It’s no secret that Facebook (and the U.S government and whoever else) uses facial recognition technology. In a stand to fight against the Eye of Sauron and raise awareness to the downfall of social media tools, German artist Martin Backes designs these limited edition masks and sells them on his website.
Facebook designer Ben Barry left his permanent mark on Facebook’s new campus in Menlo Park by laying giant two-toned concrete type in the courtyard spelling ‘HACK’. This takes office pranks to a new level.
For those who are tired of seeing baby photos show up on Facebook (or maybe just for a laugh), Google Chrome has an extension called Unbaby that will replace baby photos on your Facebook page with photos of cats. LOL.
We have a Facebook Fan Page, and we use it to give away free MP3s, share videos we dig, and hear about your favourite cultural things (as well as share a few more of ours). So please Like our Lost At E Minor Facebook page, and then say g’day. Sweet. [Image link]
Facebook. Love it. Hate it. Think what’s-his-name is the douche of the half-century. Whatever the view, it seems the ubiquitous tepid blue and lowercase type is here to stay. With that in mind, the important question is: ‘Where can I find really disturbing paintings and photos of things man was not meant to know?’
On the Internet, no one knows you’re a cat. Or has to know that all you can see are cats. Especially when one cool cat in the form of Aberdeen-based web developer Drew Llewellyn has developed Facecats, a nifty Chrome extension that replaces every picture you see in Facebook with an inexhaustible supply of cat […]
What do you get when you take 36 heavy books (Game of Thrones), seven days, and lots of snap-off cutter blades? Exactly: a portrait made of books, starring the face of Facebook, Mark Zuckerberg. This is a great new project by Malaysian artist and architect Hong Yi.
Moo has a namecard range dubbed Facebook Cards that automatically pulls your profile picture and timeline cover pictures from your profile for personalised namecards with very little fuss. Perfect if you’re lazy like us, like variety, and not paying. It’s free, except for posting and packing fees.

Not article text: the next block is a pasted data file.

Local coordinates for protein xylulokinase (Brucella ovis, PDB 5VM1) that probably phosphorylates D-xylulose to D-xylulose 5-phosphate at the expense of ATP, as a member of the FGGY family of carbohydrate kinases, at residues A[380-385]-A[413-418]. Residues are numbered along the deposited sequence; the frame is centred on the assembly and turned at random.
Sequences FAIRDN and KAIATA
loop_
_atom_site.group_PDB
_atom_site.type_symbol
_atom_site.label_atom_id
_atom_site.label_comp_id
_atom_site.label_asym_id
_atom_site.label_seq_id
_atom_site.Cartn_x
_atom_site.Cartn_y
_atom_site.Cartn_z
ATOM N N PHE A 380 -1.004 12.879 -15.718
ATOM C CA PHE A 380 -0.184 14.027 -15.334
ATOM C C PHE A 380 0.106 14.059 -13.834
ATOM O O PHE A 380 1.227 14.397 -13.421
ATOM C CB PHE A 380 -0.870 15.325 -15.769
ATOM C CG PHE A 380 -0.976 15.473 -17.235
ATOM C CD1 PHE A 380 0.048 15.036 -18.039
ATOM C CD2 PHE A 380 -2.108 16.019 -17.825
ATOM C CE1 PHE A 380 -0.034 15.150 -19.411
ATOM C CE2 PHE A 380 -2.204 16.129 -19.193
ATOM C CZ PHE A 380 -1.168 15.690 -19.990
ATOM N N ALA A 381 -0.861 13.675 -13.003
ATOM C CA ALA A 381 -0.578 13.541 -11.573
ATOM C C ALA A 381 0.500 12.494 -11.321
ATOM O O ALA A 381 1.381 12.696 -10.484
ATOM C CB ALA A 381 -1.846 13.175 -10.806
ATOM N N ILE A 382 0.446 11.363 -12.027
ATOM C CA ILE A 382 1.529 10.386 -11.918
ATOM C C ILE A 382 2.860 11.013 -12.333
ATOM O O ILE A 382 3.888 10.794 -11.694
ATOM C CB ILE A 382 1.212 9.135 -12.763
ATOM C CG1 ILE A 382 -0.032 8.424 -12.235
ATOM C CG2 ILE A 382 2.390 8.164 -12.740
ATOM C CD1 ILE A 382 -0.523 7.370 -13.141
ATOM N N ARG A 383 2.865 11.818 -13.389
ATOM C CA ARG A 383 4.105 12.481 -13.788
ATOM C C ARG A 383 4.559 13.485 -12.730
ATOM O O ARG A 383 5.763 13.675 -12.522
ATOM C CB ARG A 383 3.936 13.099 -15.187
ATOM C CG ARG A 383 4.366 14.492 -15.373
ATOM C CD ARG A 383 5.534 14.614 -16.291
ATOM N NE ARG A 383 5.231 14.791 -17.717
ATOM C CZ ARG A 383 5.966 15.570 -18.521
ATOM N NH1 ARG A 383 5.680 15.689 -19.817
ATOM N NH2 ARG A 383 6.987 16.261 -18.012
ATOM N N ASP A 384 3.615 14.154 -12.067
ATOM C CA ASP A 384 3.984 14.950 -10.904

Photoshop-manipulating pictures before posting them on Facebook? Nothing unusual about that. But UK-based illustrator and graphic designer Ewa Mos takes this idea in a different direction, illustrating over pictures of faces in a delicate and divisive manner.
We all have to make tough choices in life. For those who can’t quite decide whether to accept or reject a Facebook friend request, this flowchart helps you make up your mind in a considered, sensible process. [see the full flowchart below] [Source]
Brooklyn-based Tag Brum is a Brazilian artist whose primary method is drawing and collage. His works explore his experiences of growing up in southern Brazil. His latest pieces talk about street kids and the overwhelming voyeurism of social networks, where eyeballs are staring from nothing at nothing, constantly pressuring one to glamorize every mundane breath to an entropic level.
A new experimental online game is taking the Facebook experience to a whole new level. META Assassins, a tournament-based assassination game, makes use of a downloadable plugin to detect browser activity and, in turn, triggers shootouts when your assigned ‘target’ lands on the same page. This concept game also features real jobs, like Streetview Surveillance […]
We have a Facebook Fan Page, and we use it to give away free MP3s, share fun videos, and filter some content from the site. So now you can get your daily fix of cultural goodness and continue to make Mark Zuckerberg rich(er) in the process. Yes, life is grand. For some, at least. So […]
So Facebook wasn’t around when some of the most calamitous and significant events in history went down (literally, in the case of the Titanic). But if it had been, our friends at Cool Material have envisioned the sort of disarmingly blasé responses they would have received.
The Everything Ages Fast campaign for Brazil’s Maximidia Seminars features fake vintage ads for Youtube, Skype and Facebook. It got me thinking about changes in society over the past fifty years or so. Before the world went digital, people read or watched a glittering product promise, or they heard about some new wonder-product from their neighbours. They saw ads, courtesy of clever Mad Man-type folk, and they bought the promise. Then they told people about the promise.